Now the most important inputs to a discounted cash flow are the discount rate, and of course, the actual cash flows. Part of investing is coming up with your own evaluation of a company's future performance, so try the calculation yourself and check your own assumptions. The DCF also does not consider the possible cyclicality of an industry, or a company's future capital requirements, so it does not give a full picture of a company's potential performance. Given that we are looking at Orora as potential shareholders, the cost of equity is used as the discount rate, rather than the cost of capital (or weighted average cost of capital, WACC) which accounts for debt. In this calculation we've used 7.0%, which is based on a levered beta of 1.028. Beta is a measure of a stock's volatility, compared to the market as a whole. We get our beta from the industry average beta of globally comparable companies, with an imposed limit between 0.8 and 2.0, which is a reasonable range for a stable business.

SWOT Analysis for Orora

Strength

  • Debt is well covered by earnings.

  • Dividend is in the top 25% of dividend payers in the market.

Weakness

  • Earnings declined over the past year.

  • Shareholders have been diluted in the past year.

Opportunity

  • Annual earnings are forecast to grow faster than the Australian market.

  • Trading below our estimate of fair value by more than 20%.

Threat

  • Debt is not well covered by operating cash flow.

  • Dividends are not covered by earnings and cashflows.

  • Revenue is forecast to grow slower than 20% per year.

Looking Ahead:

Although the valuation of a company is important, it is only one of many factors that you need to assess for a company. It's not possible to obtain a foolproof valuation with a DCF model. Instead the best use for a DCF model is to test certain assumptions and theories to see if they would lead to the company being undervalued or overvalued. If a company grows at a different rate, or if its cost of equity or risk free rate changes sharply, the output can look very different. Why is the intrinsic value higher than the current share price? For Orora, we've put together three additional aspects you should further research:

  1. Risks: You should be aware of the 4 warning signs for Orora (3 are potentially serious!) we've uncovered before considering an investment in the company.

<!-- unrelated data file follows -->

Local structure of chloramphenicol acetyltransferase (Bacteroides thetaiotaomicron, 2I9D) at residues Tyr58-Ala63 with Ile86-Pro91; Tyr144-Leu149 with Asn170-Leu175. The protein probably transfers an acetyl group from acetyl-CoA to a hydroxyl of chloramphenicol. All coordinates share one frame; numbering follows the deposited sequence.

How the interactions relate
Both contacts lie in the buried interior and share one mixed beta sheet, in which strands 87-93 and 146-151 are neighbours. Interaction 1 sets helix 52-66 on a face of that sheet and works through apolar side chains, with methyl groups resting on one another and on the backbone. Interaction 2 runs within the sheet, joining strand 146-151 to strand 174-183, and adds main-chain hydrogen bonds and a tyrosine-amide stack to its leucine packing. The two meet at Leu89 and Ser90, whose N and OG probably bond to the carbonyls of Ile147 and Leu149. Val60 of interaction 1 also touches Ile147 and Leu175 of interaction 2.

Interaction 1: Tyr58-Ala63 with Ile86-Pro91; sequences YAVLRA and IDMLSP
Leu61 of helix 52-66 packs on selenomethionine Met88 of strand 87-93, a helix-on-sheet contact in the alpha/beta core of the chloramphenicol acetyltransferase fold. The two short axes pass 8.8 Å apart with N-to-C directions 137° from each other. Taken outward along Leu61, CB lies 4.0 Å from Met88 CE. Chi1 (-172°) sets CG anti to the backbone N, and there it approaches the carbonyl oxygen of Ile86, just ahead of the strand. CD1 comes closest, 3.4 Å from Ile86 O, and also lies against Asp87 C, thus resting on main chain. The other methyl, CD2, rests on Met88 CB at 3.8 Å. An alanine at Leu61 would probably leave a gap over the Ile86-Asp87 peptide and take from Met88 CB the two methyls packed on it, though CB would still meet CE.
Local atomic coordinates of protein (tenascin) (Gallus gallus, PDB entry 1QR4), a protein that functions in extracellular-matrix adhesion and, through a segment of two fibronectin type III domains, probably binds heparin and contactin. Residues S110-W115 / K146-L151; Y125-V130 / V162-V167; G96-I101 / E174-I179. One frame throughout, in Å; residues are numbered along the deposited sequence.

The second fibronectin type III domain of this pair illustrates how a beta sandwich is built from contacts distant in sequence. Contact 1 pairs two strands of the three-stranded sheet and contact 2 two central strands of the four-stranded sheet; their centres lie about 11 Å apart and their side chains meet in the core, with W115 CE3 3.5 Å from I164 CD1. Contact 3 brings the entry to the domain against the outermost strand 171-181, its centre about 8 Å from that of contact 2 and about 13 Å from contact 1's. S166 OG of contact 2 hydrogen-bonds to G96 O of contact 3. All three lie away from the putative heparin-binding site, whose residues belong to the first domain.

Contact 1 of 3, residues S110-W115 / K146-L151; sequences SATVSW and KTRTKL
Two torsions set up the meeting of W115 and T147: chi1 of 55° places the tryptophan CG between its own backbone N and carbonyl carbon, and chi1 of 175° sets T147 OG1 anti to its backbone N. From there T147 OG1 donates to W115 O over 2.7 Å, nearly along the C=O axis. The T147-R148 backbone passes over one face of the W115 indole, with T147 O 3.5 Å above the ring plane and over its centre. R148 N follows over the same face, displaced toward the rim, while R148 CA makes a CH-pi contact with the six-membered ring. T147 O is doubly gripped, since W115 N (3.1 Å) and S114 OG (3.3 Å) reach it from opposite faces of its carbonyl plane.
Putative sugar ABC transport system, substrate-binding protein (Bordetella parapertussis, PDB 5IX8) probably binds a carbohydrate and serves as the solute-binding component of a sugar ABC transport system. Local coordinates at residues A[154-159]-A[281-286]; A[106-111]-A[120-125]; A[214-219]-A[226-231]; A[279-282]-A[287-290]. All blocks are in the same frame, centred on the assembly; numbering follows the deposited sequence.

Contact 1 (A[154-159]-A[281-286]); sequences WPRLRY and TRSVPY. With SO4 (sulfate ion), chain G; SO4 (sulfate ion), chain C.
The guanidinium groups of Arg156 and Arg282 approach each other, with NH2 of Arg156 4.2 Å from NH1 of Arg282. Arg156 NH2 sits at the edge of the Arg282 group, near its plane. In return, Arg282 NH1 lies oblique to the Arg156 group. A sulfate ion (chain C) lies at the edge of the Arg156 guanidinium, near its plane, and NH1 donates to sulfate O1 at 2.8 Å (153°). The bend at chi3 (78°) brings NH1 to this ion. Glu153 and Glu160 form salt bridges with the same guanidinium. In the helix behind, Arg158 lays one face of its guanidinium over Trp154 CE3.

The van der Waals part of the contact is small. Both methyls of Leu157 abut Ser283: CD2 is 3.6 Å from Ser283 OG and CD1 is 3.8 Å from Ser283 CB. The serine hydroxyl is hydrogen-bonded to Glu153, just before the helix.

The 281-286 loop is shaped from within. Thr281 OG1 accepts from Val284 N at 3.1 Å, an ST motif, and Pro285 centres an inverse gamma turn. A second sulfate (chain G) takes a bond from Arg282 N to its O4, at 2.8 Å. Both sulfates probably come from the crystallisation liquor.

2. Management:Have insiders been ramping up their shares to take advantage of the market's sentiment for ORA's future outlook? Check out our management and board analysis with insights on CEO compensation and governance factors.

  3. Other High Quality Alternatives: Do you like a good all-rounder? Explore our interactive list of high quality stocks to get an idea of what else is out there you may be missing!

PS. The Simply Wall St app conducts a discounted cash flow valuation for every stock on the ASX every day. If you want to find the calculation for other stocks just search here.

Have feedback on this article? Concerned about the content? Get in touch with us directly. Alternatively, email editorial-team (at) simplywallst.com.

This article by Simply Wall St is general in nature. We provide commentary based on historical data and analyst forecasts only using an unbiased methodology and our articles are not intended to be financial advice. It does not constitute a recommendation to buy or sell any stock, and does not take account of your objectives, or your financial situation. We aim to bring you long-term focused analysis driven by fundamental data. Note that our analysis may not factor in the latest price-sensitive company announcements or qualitative material. Simply Wall St has no position in any stocks mentioned.

Have feedback on this article? Concerned about the content? Get in touch with us directly. Alternatively, email editorial-team@simplywallst.com